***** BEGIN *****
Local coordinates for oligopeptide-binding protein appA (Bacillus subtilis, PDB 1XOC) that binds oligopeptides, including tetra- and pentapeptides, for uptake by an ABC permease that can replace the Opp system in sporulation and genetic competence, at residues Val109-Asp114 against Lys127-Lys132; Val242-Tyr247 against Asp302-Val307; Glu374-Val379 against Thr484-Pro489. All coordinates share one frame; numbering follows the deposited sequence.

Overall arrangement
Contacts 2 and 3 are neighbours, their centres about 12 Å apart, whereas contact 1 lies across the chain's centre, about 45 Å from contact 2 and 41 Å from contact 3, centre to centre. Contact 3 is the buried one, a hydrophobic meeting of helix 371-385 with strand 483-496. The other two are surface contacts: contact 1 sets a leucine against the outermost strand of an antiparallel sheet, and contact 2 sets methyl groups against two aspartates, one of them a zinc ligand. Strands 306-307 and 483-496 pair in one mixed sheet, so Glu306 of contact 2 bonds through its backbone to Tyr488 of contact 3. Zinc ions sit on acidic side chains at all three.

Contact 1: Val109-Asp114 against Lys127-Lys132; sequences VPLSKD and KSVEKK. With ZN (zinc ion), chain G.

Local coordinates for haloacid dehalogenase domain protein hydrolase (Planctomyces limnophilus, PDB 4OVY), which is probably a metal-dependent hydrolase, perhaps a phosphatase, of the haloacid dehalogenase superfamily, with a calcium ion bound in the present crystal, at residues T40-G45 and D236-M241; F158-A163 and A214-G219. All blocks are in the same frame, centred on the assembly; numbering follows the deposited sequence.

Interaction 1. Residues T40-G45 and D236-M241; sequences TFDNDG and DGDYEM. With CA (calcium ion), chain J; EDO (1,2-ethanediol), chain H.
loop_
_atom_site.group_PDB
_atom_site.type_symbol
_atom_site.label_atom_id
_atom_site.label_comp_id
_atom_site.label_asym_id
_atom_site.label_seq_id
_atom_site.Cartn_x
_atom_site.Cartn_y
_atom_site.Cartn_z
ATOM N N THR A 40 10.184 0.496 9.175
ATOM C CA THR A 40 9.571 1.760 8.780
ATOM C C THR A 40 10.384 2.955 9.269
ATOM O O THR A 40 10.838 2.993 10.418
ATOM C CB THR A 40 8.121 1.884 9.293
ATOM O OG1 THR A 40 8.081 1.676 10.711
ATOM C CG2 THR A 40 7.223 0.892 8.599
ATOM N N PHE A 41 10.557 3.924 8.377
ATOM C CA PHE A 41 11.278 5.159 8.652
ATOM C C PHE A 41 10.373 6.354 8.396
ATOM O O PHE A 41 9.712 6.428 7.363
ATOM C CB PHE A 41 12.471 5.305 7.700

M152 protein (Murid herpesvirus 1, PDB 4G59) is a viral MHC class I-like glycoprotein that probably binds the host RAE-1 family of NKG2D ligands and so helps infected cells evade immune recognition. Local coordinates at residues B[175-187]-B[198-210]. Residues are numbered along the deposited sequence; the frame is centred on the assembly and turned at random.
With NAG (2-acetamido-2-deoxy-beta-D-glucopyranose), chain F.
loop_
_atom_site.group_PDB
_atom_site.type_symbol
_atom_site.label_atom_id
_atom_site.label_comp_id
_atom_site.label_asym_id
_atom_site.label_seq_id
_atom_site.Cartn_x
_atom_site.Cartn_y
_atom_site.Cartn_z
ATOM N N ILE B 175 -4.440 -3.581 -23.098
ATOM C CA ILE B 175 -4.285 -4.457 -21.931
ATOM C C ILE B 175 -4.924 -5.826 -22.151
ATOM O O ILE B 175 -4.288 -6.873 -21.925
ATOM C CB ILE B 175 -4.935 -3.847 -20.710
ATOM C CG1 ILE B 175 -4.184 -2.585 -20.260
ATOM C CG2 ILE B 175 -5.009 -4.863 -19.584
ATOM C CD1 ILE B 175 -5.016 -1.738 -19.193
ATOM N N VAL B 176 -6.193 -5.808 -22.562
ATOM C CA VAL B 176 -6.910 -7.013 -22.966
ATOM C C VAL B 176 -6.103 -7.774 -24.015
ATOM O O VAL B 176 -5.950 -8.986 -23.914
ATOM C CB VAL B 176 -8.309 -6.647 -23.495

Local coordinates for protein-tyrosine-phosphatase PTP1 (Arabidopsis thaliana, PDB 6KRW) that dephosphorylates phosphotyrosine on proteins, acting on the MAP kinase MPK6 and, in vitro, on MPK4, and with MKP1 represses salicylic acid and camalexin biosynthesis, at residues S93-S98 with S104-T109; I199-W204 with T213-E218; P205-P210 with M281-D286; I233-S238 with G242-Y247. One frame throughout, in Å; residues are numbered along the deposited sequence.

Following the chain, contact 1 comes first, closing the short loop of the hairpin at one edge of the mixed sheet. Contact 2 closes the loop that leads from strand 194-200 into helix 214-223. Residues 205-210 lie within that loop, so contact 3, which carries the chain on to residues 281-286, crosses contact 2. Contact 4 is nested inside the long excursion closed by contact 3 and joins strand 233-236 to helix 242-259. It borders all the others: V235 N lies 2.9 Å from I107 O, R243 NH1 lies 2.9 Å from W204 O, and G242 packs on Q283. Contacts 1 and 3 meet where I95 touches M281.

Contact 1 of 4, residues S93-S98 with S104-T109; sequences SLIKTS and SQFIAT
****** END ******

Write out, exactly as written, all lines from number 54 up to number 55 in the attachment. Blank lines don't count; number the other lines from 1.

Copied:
Local coordinates for protein-tyrosine-phosphatase PTP1 (Arabidopsis thaliana, PDB 6KRW) that dephosphorylates phosphotyrosine on proteins, acting on the MAP kinase MPK6 and, in vitro, on MPK4, and with MKP1 represses salicylic acid and camalexin biosynthesis, at residues S93-S98 with S104-T109; I199-W204 with T213-E218; P205-P210 with M281-D286; I233-S238 with G242-Y247. One frame throughout, in Å; residues are numbered along the deposited sequence.

Following the chain, contact 1 comes first, closing the short loop of the hairpin at one edge of the mixed sheet. Contact 2 closes the loop that leads from strand 194-200 into helix 214-223. Residues 205-210 lie within that loop, so contact 3, which carries the chain on to residues 281-286, crosses contact 2. Contact 4 is nested inside the long excursion closed by contact 3 and joins strand 233-236 to helix 242-259. It borders all the others: V235 N lies 2.9 Å from I107 O, R243 NH1 lies 2.9 Å from W204 O, and G242 packs on Q283. Contacts 1 and 3 meet where I95 touches M281.